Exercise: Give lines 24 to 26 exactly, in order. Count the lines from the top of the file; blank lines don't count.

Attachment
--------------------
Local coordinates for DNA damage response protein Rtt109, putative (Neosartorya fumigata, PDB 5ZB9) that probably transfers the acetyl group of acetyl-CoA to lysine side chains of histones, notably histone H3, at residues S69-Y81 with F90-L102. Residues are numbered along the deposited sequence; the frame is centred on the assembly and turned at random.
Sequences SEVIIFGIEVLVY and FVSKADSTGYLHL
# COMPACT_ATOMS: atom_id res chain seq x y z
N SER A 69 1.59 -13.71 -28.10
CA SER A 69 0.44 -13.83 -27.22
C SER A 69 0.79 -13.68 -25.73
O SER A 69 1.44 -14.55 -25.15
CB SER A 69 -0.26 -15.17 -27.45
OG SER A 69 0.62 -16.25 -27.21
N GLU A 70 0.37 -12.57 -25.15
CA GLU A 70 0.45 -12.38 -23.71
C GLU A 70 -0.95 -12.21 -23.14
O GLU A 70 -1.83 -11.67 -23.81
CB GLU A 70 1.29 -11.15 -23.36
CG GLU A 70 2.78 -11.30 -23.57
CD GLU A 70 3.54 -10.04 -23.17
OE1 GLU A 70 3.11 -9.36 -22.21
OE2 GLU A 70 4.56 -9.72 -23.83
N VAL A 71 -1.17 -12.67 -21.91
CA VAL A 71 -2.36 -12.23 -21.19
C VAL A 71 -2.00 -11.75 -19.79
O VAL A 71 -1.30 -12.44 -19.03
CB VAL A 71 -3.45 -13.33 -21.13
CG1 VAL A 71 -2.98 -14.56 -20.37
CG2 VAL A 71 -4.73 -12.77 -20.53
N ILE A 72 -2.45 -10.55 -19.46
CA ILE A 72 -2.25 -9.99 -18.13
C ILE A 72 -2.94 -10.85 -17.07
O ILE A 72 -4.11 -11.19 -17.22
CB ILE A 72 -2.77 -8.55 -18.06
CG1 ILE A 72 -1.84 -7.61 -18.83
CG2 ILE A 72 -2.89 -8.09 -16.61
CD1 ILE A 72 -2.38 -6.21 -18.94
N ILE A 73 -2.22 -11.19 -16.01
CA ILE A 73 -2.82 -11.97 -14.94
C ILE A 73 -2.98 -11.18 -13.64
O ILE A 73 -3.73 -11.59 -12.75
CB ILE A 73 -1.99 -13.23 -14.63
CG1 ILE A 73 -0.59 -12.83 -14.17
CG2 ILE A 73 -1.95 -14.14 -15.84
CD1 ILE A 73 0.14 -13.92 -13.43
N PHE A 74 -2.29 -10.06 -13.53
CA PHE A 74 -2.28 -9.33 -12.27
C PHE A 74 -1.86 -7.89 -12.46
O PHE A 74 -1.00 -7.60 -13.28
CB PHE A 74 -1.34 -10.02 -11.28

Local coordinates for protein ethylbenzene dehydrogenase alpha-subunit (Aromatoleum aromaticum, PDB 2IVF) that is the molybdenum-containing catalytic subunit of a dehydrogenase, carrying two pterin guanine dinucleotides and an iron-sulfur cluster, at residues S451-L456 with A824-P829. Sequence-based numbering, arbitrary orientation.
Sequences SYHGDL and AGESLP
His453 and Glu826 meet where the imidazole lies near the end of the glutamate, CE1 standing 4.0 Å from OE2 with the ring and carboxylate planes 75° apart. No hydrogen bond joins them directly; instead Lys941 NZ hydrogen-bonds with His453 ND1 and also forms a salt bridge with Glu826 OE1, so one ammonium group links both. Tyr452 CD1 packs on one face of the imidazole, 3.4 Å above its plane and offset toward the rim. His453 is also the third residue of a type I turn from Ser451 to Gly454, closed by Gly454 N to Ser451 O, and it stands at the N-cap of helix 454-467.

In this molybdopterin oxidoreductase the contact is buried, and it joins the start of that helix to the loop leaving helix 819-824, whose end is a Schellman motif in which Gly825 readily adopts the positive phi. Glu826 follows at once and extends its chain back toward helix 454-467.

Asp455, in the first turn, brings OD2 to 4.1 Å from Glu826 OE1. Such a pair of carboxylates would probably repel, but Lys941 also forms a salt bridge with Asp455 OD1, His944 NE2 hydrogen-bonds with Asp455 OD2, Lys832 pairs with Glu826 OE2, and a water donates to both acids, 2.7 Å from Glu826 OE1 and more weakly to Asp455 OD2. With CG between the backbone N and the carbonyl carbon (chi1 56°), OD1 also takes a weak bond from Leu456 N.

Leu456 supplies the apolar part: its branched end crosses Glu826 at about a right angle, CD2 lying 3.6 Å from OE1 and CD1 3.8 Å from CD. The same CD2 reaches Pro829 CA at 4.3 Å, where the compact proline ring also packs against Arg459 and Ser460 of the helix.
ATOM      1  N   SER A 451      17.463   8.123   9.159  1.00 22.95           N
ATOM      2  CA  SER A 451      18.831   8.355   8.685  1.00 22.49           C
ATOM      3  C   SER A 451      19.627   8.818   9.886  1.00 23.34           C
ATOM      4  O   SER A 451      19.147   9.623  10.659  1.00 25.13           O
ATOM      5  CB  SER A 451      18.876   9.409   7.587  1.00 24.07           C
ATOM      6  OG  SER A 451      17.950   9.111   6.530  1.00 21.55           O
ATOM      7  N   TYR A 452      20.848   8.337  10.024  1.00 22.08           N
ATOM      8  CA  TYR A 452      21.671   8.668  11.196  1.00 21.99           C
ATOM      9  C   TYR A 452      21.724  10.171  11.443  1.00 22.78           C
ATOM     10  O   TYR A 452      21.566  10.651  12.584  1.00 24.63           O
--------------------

CG1 VAL A 71 -2.98 -14.56 -20.37
CG2 VAL A 71 -4.73 -12.77 -20.53
N ILE A 72 -2.45 -10.55 -19.46